The Hautes of Ightham Mote - a family with influence
Owning several estates, including Ightham Mote, the Hautes were a prominent and influential Kent family. Appearing in county records as Sheriffs, Justices of the Peace, Members of Parliament, and in royal service. They were well read, well educated and well connected.
Nicholas Haute became one of the wealthiest men in the county, aged just 16 years old, as heir to his grandfathers estates, but it wasn't until 1379, when he became 21, that he could inherit the knighthood. His mother retained a lifetime income from the family estate, so it wasn't until her death in 1391 that he received his full inheritance.
In 1389, he married Alice Cawne, who would eventually inherit Ightham Mote from her brother Robert. After Alice died, Nicholas married Eleanor Tyrell, thus allying himself with another important landowning family.
Throughout his life, he held important offices both in the county and in the King's service, and served as Sheriff of Kent, and as Member of Parliament for the county. Sir Nicholas Haute died c.1415 / 16 and his eldest son William inherited the family estates, including Ightham Mote.
A man who'd stop at nothing
William Haute Esq inherited Ightham Mote in 1416, although he probably lived at Bishopbourne, near Canterbury. In c.1419, William married Margaret, the daughter of Sir Hugh Berwick, bringing more land and income into the Haute family. Margaret died in c.1427, and in 1429, William remarried.
His second wife, Joan Woodville, was from another powerful family, and in 1469 history would see her become aunt to the Queen of England. As a condition of the marriage, William agreed to disinherit his daughter by his first wife, although he did say she didn't have to join a convent.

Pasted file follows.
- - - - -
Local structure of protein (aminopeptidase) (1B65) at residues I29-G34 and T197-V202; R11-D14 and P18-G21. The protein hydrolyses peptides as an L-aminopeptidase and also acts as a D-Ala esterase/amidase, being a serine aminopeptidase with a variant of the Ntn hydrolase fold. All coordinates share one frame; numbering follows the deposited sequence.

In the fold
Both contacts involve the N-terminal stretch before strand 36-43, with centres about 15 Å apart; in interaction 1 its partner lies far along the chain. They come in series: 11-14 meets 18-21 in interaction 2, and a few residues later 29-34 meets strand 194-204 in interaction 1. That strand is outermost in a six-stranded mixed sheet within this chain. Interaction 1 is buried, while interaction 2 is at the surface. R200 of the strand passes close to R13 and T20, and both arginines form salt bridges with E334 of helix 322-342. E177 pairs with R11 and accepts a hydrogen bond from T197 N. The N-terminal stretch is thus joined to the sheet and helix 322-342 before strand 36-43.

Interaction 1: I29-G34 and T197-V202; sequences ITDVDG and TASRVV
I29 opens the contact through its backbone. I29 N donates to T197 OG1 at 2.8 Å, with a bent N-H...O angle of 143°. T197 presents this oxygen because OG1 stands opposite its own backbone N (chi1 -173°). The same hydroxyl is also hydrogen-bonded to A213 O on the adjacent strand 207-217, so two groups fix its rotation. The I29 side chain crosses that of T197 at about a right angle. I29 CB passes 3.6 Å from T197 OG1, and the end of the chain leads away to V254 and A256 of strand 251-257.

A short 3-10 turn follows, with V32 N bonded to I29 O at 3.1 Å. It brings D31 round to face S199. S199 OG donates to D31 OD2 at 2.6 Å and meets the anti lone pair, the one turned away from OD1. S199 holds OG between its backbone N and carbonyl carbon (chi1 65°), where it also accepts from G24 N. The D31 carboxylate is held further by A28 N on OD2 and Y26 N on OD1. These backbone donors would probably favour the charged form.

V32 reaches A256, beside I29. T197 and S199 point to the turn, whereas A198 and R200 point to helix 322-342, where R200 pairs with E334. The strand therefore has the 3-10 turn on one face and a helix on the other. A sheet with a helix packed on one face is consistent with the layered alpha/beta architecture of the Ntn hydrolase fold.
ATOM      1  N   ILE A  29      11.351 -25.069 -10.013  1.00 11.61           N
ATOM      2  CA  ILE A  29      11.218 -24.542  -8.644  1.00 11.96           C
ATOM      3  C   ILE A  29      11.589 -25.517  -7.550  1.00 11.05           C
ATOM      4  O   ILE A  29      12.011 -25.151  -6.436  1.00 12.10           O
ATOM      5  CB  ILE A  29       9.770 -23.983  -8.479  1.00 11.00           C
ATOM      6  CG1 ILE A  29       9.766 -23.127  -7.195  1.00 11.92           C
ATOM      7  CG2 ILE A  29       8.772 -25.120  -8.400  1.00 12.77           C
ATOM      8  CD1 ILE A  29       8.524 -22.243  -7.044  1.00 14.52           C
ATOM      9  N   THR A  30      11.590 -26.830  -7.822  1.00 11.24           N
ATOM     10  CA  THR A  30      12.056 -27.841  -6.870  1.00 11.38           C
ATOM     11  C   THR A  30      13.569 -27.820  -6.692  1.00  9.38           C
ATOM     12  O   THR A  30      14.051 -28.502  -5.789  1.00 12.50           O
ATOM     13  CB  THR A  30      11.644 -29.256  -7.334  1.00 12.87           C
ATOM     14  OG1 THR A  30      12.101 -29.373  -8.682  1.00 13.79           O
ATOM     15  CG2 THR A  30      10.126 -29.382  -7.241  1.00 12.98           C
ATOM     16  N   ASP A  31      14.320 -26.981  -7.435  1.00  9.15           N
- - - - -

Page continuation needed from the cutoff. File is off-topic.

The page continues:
Richard Haute inherited Ightham Mote in 1462. As cousin to Elizabeth Woodville, who married King Edward IV in 1464, this close connection to the royal family made Richard an important figure in the county and at court.
As his status rose, Richard embarked on the programme of building works, which would turn the 15th century manor of Ightham Mote into a property of considerable distinction. A fashionable home with inner and outer courtyards, reception rooms and guest accommodation of very high quality.
In 1483, after being accused of rebellion, his estates were seized by order of King Richard III and Ightham Mote was given to James Haute for good service. However, in 1485, Richard Haute was pardoned and his estates returned.
Inherited too young?
If you thought Nicholas was young to have inherited at 16, Edward was a mere 11 years old in 1487 when he inherited Ightham Mote.
Edward either did not have a head for business, lived outside his means or perhaps a combination of both, as he amassed large debts. In 1514, some of his property was confiscated, whilst he had to sell other properties in 1518. He mortgaged Ightham Mote, but was forced to sell later that year, and a little while later he found himself in Ludgate debtors prison before fleeing to Ireland.